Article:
The point, ultimately, is to further contextualize the debate in part by attempting to do justice to all of its sides, which I will try to do here. There should, of course, be no confusion as to why racist employers would argue that racism benefits white workers. Therefore, it would seem logical to make a directly antithetical argument to that of the employers. For example, Victor Perlo's educational book The Economics of Racism was published by International Publishers in the mid-'70s, a time when, as Manning Marable explains in How Capitalism Underdeveloped Black America, Blacks were losing jobs that were given to white workers on a mass basis.
In other words, at a time when it was clear that Blacks were losing and whites gaining jobs because of their respective skin colors (which no one can deny would be considered a benefit for whites), intellectuals around the Communist Party were calling for a directly antithetical argument to the one that the employers were using. This may have made sense at the time, but, it is our intent to argue, we have to be cautious before we jump into that argument in the current political conditions.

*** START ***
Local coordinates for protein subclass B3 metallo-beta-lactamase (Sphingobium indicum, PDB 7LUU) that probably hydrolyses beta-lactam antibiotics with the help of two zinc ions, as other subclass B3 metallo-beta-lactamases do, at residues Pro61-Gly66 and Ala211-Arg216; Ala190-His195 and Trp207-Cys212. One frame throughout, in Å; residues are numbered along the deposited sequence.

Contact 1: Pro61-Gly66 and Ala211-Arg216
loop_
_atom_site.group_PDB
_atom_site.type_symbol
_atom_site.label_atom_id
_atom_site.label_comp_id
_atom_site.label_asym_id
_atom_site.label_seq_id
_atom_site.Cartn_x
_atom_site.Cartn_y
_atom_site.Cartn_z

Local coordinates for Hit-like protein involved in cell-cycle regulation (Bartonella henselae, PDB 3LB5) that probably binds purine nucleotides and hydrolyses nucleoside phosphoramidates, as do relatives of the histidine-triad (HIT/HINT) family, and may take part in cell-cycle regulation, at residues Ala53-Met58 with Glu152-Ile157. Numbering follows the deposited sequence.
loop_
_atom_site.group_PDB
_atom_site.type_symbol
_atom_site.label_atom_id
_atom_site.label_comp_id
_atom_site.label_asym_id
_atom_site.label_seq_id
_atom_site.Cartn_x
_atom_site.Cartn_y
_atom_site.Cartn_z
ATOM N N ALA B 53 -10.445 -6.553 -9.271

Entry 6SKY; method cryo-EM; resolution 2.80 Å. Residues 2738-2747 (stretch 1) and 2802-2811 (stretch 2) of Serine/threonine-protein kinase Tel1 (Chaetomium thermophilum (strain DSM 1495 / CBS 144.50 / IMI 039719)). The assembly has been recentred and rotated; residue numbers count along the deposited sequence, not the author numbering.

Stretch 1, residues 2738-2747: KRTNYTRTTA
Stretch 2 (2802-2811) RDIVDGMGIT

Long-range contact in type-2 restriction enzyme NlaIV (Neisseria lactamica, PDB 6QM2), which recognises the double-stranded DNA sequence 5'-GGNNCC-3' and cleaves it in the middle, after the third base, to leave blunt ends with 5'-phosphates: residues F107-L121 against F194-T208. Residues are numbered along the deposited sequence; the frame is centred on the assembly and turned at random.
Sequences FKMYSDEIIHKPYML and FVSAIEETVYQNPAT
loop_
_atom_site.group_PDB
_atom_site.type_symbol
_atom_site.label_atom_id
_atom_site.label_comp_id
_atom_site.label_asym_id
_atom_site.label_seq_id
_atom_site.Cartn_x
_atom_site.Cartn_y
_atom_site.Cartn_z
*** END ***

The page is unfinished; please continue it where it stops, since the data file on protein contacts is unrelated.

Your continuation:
The fact is, we don't really know how racist white workers are, by and large. It is certainly very difficult to judge that in day-to-day conversations that we have with people. The influence of conflicting ideological trends is so strong in today's world that people can actually hold political views that would support structural racism, while fully believing that they deplore racism on an individual level or on other structural levels. This is also borne out in opinion polls and the way in which the wording of the questions that structure those polls can get different results. So we really don't know how this dynamic will play out politically in terms of mass struggle.
I am willing to concede that the "no benefit" argument, as I will call it from here on out, may become useful in some labor struggles as counter-propaganda against that of the employers. But that is a strategy that should be assessed at the moment, and not held on to in an irrational terror that a mass racist backlash will erupt at any minute. For now, though, it doesn't really make sense in the struggles in which we are currently participating.